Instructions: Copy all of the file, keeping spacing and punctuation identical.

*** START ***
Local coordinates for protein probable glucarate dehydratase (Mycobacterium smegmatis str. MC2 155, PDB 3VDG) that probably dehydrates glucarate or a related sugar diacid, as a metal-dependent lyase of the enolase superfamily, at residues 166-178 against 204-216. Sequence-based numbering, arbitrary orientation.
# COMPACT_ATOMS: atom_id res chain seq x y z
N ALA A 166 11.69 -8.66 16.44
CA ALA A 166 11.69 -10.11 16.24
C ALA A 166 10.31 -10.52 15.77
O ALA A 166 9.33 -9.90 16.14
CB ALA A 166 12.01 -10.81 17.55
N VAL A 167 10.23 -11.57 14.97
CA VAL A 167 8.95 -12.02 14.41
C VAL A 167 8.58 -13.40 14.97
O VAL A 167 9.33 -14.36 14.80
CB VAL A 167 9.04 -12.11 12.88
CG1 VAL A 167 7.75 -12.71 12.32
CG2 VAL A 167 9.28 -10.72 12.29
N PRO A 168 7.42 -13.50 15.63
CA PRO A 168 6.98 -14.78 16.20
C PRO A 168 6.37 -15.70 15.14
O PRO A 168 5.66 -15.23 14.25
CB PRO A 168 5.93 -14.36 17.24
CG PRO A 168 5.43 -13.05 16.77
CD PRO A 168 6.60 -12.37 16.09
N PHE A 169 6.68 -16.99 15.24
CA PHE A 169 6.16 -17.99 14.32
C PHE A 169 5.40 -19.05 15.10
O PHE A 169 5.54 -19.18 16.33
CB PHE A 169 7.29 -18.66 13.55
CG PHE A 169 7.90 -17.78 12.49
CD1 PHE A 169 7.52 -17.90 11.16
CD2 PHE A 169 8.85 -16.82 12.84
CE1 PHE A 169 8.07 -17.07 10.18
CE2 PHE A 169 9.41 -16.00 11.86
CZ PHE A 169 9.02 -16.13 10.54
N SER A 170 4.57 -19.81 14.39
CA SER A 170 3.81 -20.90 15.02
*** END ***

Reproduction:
Local coordinates for protein probable glucarate dehydratase (Mycobacterium smegmatis str. MC2 155, PDB 3VDG) that probably dehydrates glucarate or a related sugar diacid, as a metal-dependent lyase of the enolase superfamily, at residues 166-178 against 204-216. Sequence-based numbering, arbitrary orientation.
# COMPACT_ATOMS: atom_id res chain seq x y z
N ALA A 166 11.69 -8.66 16.44
CA ALA A 166 11.69 -10.11 16.24
C ALA A 166 10.31 -10.52 15.77
O ALA A 166 9.33 -9.90 16.14
CB ALA A 166 12.01 -10.81 17.55
N VAL A 167 10.23 -11.57 14.97
CA VAL A 167 8.95 -12.02 14.41
C VAL A 167 8.58 -13.40 14.97
O VAL A 167 9.33 -14.36 14.80
CB VAL A 167 9.04 -12.11 12.88
CG1 VAL A 167 7.75 -12.71 12.32
CG2 VAL A 167 9.28 -10.72 12.29
N PRO A 168 7.42 -13.50 15.63
CA PRO A 168 6.98 -14.78 16.20
C PRO A 168 6.37 -15.70 15.14
O PRO A 168 5.66 -15.23 14.25
CB PRO A 168 5.93 -14.36 17.24
CG PRO A 168 5.43 -13.05 16.77
CD PRO A 168 6.60 -12.37 16.09
N PHE A 169 6.68 -16.99 15.24
CA PHE A 169 6.16 -17.99 14.32
C PHE A 169 5.40 -19.05 15.10
O PHE A 169 5.54 -19.18 16.33
CB PHE A 169 7.29 -18.66 13.55
CG PHE A 169 7.90 -17.78 12.49
CD1 PHE A 169 7.52 -17.90 11.16
CD2 PHE A 169 8.85 -16.82 12.84
CE1 PHE A 169 8.07 -17.07 10.18
CE2 PHE A 169 9.41 -16.00 11.86
CZ PHE A 169 9.02 -16.13 10.54
N SER A 170 4.57 -19.81 14.39
CA SER A 170 3.81 -20.90 15.02